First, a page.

India at 75: Can Britain and India be Friends? w/ Shashi Tharoor and Jo Johnson
Join The Struggle for India’s Soul author Shashi Tharoor and Jo Johnson on Wednesday October 5 to discuss and debate the future relationship between the two countries for the second event in Intelligence Squared’s new series ‘India at 75’.
India and Britain have a bloody history. For nearly 200 years from the Battle of Plassey on 23 June 1757, the British Empire ruled the Indian subcontinent as a colony – exploiting its people and natural resources for economic gain.
But since Indian independence in 1947 the relationship between the two countries has changed dramatically. India has become the world’s fastest growing economy and recently overtook Britain as the fifth largest in the world. India has a highly skilled workforce with a diaspora working in senior positions of the world’s largest tech companies such as Google and Microsoft. And India has become a powerful geopolitical actor – spending $76.6 billion on its military, the third highest in the world after China and The United States.
So in a post-colonial world what relationship should exist between India and Britain? What common values and goals do the two countries share? And what legacy does the British Empire still have in shaping any potential friendship? Join Shashi Tharoor and Jo Johnson on Wednesday October 5 to discuss and debate the future relationship between the two countries for the second event in our new series ‘India at 75.’
About The Struggle for India’s Soul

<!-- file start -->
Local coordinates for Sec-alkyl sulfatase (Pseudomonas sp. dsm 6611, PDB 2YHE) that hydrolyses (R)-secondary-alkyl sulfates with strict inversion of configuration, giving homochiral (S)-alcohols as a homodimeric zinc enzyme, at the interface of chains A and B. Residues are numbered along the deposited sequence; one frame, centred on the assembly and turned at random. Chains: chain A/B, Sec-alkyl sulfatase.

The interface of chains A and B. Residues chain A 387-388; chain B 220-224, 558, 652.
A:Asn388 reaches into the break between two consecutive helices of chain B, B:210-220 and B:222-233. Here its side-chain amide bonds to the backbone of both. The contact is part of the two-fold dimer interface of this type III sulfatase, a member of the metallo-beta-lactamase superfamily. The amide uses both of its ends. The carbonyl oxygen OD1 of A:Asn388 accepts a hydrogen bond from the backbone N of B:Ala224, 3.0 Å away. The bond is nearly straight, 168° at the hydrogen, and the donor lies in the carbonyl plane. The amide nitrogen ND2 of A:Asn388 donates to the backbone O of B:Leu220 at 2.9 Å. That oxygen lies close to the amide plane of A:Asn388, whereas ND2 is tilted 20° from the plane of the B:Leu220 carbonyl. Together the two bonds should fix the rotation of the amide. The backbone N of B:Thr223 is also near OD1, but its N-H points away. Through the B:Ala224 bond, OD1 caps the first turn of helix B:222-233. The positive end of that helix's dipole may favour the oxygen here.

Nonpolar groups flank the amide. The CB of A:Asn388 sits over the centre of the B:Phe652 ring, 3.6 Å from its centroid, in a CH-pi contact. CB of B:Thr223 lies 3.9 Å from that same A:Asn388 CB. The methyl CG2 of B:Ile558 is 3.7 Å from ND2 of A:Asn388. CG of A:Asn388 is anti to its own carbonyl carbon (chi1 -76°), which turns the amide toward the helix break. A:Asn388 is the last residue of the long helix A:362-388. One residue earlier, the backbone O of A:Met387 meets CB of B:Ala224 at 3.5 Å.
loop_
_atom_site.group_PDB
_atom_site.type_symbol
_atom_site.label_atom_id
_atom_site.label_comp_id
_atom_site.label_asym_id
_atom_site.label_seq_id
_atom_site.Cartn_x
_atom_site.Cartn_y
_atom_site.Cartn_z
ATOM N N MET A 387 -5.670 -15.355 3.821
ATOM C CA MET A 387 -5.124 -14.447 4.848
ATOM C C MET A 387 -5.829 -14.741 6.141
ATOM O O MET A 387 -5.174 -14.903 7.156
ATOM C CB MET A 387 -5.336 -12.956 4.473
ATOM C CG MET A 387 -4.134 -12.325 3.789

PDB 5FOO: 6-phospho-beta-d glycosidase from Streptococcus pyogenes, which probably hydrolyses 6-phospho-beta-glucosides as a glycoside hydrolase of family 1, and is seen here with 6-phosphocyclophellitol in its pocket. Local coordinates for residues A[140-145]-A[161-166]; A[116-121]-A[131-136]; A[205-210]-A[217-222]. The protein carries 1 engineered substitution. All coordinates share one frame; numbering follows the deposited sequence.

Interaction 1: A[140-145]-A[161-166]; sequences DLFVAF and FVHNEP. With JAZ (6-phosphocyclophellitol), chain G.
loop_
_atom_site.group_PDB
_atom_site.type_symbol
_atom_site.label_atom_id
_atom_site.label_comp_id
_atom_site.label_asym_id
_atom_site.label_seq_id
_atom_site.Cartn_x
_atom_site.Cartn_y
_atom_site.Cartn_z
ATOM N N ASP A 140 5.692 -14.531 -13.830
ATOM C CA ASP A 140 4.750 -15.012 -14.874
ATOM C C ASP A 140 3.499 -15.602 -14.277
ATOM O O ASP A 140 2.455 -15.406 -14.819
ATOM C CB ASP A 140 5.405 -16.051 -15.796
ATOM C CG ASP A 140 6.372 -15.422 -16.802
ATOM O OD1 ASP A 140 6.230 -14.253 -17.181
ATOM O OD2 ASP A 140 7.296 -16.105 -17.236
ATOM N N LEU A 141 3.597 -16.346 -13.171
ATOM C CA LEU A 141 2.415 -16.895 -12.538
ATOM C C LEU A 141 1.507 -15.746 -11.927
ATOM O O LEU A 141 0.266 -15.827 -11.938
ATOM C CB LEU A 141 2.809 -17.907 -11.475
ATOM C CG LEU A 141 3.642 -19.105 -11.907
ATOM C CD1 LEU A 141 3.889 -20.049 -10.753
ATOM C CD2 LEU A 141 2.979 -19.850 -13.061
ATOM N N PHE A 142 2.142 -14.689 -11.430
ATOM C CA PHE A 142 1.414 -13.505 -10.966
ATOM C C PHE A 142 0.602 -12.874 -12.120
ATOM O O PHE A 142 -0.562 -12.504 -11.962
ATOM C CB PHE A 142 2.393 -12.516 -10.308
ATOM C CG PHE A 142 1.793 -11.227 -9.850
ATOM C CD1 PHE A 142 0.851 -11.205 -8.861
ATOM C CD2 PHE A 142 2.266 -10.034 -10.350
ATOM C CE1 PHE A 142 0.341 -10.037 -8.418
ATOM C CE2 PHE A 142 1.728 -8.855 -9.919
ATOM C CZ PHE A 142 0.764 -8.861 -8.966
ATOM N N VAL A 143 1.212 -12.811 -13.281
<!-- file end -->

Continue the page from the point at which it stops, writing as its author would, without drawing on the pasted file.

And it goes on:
Over a billion Indians are alive today. But are some more Indian than others? To answer this question, central to the identity of all who belong to modern India, Shashi Tharoor explores hotly contested notions of nationalism, patriotism, citizenship and belonging.
Two opposing ideas of India have emerged: ethno-religious nationalism, versus civic nationalism. This struggle for India’s soul now threatens to hollow out and destroy the remarkable concepts bestowed upon the nation at Independence: pluralism, secularism, inclusive nationhood. The Constitution is under siege; institutions are being undermined; mythical pasts propagated; universities assailed; minorities demonised, and worse. Tharoor shows how these new attacks threaten the ideals India has long been admired for, as authoritarian leaders and their supporters push the country towards illiberalism and intolerance. If they succeed, millions will be stripped of their identity, and bogus theories of Indianness will take root in the soil of the subcontinent.
However, all is not yet lost. This erudite, lucid book, taking a long view of India’s existential crisis, shows what needs to be done to save everything that is unique and valuable about India.
Chairman of Access Creative and former Member of Parliament from 2010-2019
Former member of the British Parliament between 2010-2019. He held positions in Government under three prime ministers, including Head of the No10 Downing Street Policy Unit and Minister of State for Universities, Science and Innovation. He is currently Chairman of Access Creative, an independent provider of further education and training for the creative industries. He is also a Senior Fellow at the Harvard Kennedy School and President’s Professorial Fellow at King’s College, London.
Indian politician, writer and author of The Struggle for India’s Soul
Politician, writer and former diplomat who has been a Member of the Indian Parliament since 2009. He was formerly Under-Secretary General of the United Nations and is the author of many books including Why I Am A Hindu and the recent title The Struggle for India’s Soul.
Broadcaster and author of Partition Voices: Untold British Stories
Journalist, broadcaster and author. Her 2019 book, Partition Voices: Untold British Stories, is based on her award-winning documentary series of the same name. She presents the series Three Pounds in My Pocket, a social history of South Asians in post-war Britain, and is a regular presenter of The Inquiry.RSVP